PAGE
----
2 DERIVED t_hierarchy ref ix_hierarchy_parent ix_hierarchy_parent 4 16830 100.00 Using where; Using index
select `20100418_limit`.`h`.`id` AS `id`,`20100418_limit`.`h`.`parent` AS `parent`,`20100418_limit`.`h`.`root` AS `root` from (select `20100418_limit`.`t_hierarchy`.`id` AS `id` from `20100418_limit`.`t_hierarchy` where (`20100418_limit`.`t_hierarchy`.`parent` = 0) order by `20100418_limit`.`t_hierarchy`.`id` limit 3) `q` join `20100418_limit`.`t_hierarchy` `h` where (`20100418_limit`.`h`.`root` = `q`.`id`)

This solution (that had been used on numerous forum engines for ages) is more efficient, since no function calls are involved, and more simple too.

However, it does not preserve the hierarchical order and does not allow sorting on anything but the topic starter, so if you need anything of these, the recursive function is still a way to go.

Hope that helps.

I'm always glad to answer the questions regarding database queries.

Ask me a question

Written by Quassnoi

April 18th, 2010 at 11:00 pm

Posted in MySQL

6 Responses to 'Hierarchical query in MySQL: limiting parents'

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  1. Is there also a way to limit the result with just a few selected tree items?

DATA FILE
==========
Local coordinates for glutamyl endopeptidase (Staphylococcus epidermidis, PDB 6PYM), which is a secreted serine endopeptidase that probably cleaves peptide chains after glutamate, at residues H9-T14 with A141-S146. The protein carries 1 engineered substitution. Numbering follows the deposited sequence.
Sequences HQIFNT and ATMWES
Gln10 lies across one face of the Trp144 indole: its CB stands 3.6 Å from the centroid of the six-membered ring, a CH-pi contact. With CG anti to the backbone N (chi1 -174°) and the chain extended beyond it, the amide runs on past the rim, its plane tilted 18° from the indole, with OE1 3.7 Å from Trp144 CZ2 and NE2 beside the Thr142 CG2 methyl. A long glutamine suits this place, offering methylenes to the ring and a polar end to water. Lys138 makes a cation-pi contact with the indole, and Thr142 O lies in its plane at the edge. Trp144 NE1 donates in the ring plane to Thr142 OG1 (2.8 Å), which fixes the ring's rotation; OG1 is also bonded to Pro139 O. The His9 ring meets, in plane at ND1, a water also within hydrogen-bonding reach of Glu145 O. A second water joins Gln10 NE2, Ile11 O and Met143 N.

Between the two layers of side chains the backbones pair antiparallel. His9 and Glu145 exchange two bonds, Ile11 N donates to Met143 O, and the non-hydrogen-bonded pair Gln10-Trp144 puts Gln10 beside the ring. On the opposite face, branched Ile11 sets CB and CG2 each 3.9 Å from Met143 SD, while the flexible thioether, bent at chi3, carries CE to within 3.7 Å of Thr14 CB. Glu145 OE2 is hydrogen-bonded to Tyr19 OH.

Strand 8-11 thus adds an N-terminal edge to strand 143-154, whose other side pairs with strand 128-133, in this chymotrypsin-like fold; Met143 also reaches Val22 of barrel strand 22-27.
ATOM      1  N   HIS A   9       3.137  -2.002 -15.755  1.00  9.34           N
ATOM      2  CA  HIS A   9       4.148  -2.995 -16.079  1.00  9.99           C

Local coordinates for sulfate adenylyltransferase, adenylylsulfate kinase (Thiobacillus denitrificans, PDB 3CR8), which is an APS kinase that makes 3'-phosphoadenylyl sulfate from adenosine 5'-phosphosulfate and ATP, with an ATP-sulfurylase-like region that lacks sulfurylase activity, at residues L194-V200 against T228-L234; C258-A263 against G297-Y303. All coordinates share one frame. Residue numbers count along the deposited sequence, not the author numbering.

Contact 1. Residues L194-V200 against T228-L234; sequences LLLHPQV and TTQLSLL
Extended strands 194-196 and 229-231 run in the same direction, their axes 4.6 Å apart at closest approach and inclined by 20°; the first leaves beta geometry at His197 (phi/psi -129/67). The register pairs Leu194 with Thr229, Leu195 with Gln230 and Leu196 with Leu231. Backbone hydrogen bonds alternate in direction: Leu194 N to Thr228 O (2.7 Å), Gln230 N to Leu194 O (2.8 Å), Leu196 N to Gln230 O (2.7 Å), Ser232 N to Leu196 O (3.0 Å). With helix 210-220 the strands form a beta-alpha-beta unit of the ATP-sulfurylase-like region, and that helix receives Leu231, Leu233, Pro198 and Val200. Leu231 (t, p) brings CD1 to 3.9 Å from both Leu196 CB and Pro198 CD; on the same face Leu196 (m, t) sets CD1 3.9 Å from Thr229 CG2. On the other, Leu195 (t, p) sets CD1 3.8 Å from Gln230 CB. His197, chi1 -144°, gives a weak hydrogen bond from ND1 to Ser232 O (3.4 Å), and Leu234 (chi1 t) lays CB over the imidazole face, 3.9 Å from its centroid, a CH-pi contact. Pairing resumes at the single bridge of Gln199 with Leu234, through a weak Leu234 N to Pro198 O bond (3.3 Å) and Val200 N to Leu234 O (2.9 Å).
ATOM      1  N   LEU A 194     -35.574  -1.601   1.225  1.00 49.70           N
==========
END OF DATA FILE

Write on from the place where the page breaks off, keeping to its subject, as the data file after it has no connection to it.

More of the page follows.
Like in the example above: all parents with id = 0 and only tree items with id IN (1,9)?

    ps, I’m really impressed by your work/ site, great!


    29 Jan 13 at 09:42

  2. Thank you! The second solution with simple JOIN query is exactly what I was looking for, for almost 2 years!

    One question though, why is it when I add ORDER BY h.root ASC for example, the query performance drops by a magnitude of at least a 1000. I found that if I wanted to ORDER the results I would need to wrap the whole set into SELECT * FROM (your solution here) ORDER BY xxxx.

    Any explanation to this?

    Denis Pshenov

    11 Feb 13 at 03:39

  3. @Denis: could you please post the whole queries (the slow one and the fast one) on http://sqlfiddle.com ?


    11 Feb 13 at 09:07

  4. Here is the slow query:

    And here is the quick one: (notice no ORDER BY)

    This is running against the wordpress wp_comments table. I see you run wordpress yourself so you can try it too.

    To solve the slow query problem and still be able to ORDER BY I did the following:

    (Same behaviour is reproduced in all queries when ORDERing BY comment_date_gmt or any other field too)

    I wonder if you had an explanation why ORDER BY on a JOINED table does this.

    Warm Regards.

    Denis Pshenov

    11 Feb 13 at 21:22

  5. I must say that I forgot to add “AND comment_parent = 0” to the SELECT query that makes up the ‘q’ set in these examples. Please be advised about it when you check them.

    Denis Pshenov

    12 Feb 13 at 00:47

  6. Can you update your post to include MySql 8?

    I’m using CTE today in MySql for recursion.

    Daniel Swaney

    7 Jun 23 at 15:17